Soccer star reflects on goals, career
Senior forward Lauren Hughes handles a ball during a 2-1 victory over the University of Arkansas. Hughes is Rice’s all-time leader in goals with 36 and has been All-Conference USA all three years.
Aside from her 5-foot-10-inch frame, senior soccer player Lauren Hughes’ most distinguishing feature on the soccer pitch is the number seven stamped across her jersey. Her number, typically reserved for an attacking soccer player, fits her play style perfectly. She nervously laughs as she explains that her number decision was not a soccer decision, but rather one Hughes made at a young age in an effort to replicate her older brother’s teammate and her first crush.
“I have two older brothers who both played hockey and I would always go to their games,” Hughes said. “There was a guy on my oldest brother’s team, and he was my first crush and biggest crush ever. It came time to pick our soccer numbers and I decided to wear number seven because [he] was number seven.”
As soon as she started playing soccer, her coaches saw potential for a future career in the sport. Hughes said she quickly fell in love with the game and soon after made her first competitive team at age eight.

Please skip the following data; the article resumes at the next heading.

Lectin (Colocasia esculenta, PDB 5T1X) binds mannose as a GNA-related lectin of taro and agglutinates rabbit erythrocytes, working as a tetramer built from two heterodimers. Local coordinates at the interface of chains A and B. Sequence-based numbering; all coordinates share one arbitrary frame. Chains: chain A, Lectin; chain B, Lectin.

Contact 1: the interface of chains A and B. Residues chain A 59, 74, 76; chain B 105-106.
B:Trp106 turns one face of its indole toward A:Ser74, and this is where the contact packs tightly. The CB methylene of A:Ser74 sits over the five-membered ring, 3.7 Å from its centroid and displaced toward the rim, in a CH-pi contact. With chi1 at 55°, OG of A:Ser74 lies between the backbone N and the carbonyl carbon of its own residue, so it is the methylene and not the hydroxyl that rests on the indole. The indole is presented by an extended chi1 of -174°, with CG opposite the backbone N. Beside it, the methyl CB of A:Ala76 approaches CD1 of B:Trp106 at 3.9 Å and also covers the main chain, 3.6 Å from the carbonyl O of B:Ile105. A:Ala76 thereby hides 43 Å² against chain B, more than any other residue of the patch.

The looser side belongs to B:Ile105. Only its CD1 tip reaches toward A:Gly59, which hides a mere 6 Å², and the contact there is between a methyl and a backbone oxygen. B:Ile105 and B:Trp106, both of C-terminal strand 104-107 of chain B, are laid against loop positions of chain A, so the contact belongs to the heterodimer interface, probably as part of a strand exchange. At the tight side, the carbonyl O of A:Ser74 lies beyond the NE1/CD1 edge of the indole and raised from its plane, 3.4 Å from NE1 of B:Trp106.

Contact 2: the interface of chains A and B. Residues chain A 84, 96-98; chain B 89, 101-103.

“When I was 10 years old, I had a coach who pulled me and my mom aside and said ‘Lauren can go as far as she wants with soccer,’” Hughes said. “That’s when I was realized I could go play soccer or go play pro.”
An interconnected chain of opportunity and coincidence took Hughes from Ottawa to Houston for her college soccer career. Her road to Rice began when her club team, the Ottawa Fury, competed in Florida during her sophomore year of high school. There, John Adams, an assistant coach at Houston Baptist University, saw Hughes play and contacted her. The following year, Adams became an assistant coach at Rice and led the way for Hughes to join the Owls’ soccer team. Hughes decided to come to Rice without ever stepping foot on campus, a move Hughes said was “a huge leap of faith.”
According to Hughes, the decision to come to Rice was not very informed.
“At first I had never heard of Rice but my dad and I looked into it together,” Hughes said. “I didn’t even have an unofficial visit, which is unheard of.”
Hughes said the academic reputation of Rice was a primary concern as she worried about the workload and difficulty of the university.